Serving the Naperville Community
A retaining wall can fall victim to a variety of environmental and structural challenges that may lead them to leak, crack or bulge. Don’t let this happen to your Naperville, IL, property. Careful forethought and being able to recognize the warning signs of retaining wall failure are needed to prevent your walls from toppling. Here are some of the common culprits that cause retaining wall problems.
An Unreliable Foundation
Retaining walls require a sturdy foundation, just like any and every other vertical structure in your hardscape. Without a proper foundation, structures are more likely to crack or collapse. It is crucial to build upon soil that is thoroughly compacted and investigated for discrepancies in structural properties. The footing of your retaining wall should be buried deep enough to withstand the weight of saturated soil and sit safely below the frost line in preparation for any particularly cold winters. If there’s a need to reduce pressure on your retaining wall, a contractor could extend the toe of the footing or regrade to reduce the height of the retaining wall.
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Saturated soil is one of the main culprits of retaining wall problems. When water accumulates in the soil or backfill, it increases the weight of the earth and the pressure it exerts on the retaining wall. This increased strain may be more than the wall was designed to support and can cause it to fail. Ensure that your landscape has adequate drainage, with water always moving away from your vertical structures like retaining walls. Regrading the area around your retaining walls can help to direct water away from these structures and prevent the damaging buildup of pressure around them. Materials like crushed gravel can be used in the backfill to prevent its saturation and weep holes can be drilled to increase the surface drainage of the surrounding area.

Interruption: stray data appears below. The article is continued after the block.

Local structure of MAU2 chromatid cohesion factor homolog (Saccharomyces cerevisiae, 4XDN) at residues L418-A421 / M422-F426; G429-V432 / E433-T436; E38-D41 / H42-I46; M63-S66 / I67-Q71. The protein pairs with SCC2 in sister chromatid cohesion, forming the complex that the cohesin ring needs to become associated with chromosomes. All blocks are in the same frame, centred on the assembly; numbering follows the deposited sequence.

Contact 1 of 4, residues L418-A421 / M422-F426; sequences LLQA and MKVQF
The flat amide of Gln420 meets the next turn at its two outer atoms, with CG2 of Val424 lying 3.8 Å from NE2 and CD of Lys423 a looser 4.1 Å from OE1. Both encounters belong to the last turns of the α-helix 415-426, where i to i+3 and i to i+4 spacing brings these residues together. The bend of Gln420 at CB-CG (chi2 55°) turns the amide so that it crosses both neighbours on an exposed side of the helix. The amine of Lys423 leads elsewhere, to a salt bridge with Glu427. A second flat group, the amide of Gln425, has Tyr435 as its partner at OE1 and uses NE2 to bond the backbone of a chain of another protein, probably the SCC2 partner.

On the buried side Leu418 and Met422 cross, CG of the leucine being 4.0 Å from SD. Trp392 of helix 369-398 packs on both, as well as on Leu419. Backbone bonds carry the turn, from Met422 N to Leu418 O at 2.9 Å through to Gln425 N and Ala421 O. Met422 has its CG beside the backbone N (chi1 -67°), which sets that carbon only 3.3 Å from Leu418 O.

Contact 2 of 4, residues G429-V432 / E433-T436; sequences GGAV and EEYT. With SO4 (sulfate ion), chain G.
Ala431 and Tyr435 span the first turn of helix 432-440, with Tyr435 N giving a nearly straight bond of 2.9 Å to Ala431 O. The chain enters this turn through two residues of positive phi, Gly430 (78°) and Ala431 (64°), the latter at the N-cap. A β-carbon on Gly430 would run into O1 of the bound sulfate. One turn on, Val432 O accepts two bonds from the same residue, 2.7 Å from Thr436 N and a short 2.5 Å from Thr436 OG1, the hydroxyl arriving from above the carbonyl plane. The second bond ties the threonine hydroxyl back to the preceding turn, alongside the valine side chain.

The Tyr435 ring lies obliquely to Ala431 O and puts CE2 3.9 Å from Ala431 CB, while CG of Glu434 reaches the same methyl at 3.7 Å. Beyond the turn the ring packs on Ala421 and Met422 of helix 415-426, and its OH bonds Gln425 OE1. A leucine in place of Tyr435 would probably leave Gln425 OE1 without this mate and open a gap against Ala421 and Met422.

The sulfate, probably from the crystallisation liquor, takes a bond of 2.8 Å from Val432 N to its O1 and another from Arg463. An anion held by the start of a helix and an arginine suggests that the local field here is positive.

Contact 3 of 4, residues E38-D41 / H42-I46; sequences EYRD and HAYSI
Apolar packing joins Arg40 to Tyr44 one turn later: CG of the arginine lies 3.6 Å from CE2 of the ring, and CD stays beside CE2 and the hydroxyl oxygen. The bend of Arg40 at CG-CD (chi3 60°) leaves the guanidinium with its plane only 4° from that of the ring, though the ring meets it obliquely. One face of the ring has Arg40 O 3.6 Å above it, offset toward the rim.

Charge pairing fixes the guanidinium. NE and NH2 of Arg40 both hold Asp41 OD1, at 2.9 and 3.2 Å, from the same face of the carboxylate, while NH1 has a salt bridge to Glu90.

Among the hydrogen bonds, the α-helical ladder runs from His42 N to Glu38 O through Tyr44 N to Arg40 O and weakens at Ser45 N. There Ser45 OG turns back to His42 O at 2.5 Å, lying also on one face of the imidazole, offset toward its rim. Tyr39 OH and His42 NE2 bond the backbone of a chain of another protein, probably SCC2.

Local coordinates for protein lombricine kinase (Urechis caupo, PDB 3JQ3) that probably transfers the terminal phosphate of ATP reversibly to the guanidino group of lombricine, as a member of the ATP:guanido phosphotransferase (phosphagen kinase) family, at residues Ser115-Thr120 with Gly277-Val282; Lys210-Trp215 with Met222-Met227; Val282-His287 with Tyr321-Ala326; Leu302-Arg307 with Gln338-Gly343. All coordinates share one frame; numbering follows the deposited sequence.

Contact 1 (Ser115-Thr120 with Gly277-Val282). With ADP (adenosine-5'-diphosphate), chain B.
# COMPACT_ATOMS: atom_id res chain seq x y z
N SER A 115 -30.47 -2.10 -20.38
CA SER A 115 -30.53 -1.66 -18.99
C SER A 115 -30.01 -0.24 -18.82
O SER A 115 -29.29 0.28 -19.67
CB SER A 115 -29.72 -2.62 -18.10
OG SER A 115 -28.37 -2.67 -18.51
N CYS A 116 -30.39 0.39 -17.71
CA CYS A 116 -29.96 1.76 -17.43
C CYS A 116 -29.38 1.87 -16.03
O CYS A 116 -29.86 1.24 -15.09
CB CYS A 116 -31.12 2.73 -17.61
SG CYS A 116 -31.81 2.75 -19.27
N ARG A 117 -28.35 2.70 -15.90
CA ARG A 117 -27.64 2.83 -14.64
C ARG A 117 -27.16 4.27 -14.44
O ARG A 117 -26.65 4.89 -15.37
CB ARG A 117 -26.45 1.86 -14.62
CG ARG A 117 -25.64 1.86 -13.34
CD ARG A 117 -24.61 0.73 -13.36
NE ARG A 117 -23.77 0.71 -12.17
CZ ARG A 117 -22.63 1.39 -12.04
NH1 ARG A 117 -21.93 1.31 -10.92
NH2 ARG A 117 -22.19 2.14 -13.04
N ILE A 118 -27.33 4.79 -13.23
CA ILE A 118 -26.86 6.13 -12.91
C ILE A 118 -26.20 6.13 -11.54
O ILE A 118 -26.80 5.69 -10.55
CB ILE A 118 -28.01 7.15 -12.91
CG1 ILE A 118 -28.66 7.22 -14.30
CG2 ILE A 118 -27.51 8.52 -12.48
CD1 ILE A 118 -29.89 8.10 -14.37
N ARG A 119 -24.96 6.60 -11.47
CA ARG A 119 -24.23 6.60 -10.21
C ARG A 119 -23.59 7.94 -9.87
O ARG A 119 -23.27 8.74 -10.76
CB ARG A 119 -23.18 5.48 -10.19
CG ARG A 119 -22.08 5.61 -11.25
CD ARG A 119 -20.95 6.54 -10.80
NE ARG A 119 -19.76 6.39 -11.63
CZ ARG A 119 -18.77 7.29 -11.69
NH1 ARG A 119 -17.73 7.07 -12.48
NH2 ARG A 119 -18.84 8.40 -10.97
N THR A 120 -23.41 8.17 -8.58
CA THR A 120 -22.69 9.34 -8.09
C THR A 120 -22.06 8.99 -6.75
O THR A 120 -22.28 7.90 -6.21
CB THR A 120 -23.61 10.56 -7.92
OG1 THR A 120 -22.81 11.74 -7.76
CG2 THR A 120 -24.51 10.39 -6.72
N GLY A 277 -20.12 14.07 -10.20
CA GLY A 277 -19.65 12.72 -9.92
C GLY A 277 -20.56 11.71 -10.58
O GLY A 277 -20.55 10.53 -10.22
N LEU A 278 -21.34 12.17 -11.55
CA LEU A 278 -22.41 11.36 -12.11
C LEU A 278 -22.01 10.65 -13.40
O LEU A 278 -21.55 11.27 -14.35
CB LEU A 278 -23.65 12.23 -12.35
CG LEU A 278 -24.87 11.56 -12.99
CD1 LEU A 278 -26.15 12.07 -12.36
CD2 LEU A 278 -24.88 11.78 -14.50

Greater Loads Than Expected
Effective communication between contractor and homeowner is absolutely essential in the construction of structures suited to the homeowner’s particular needs. When the contractor isn’t aware of what a particular structure will be used for, it may be designed to bear a different weight load than what will be necessary. If your retaining wall wasn’t built to serve as additional seating space in a pinch, then using it for that purpose may cause it to lean over time. If you notice that your retaining wall is taking some strain, you may want to look into strengthening it by extending its footing or laying concrete to thicken its base. Installing anchors or tiebacks can also provide additional support to the structure.
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There’s a time and place for saving a quick buck—and the installation of your retaining walls is not it. Refrain from opting for inexperienced, unlicensed or poorly reviewed contractors for the promise of a cheaper bill. These companies are more likely to use inadequate materials, like cheap mortar and steel reinforcement, making your retaining walls more prone to failure. Should you notice that your existing retaining walls lack integrity and proper craftsmanship, consider whether excavating and inserting tiebacks would help to secure them. However, subpar construction is likely to present recurring problems, and it is often better to rebuild from scratch.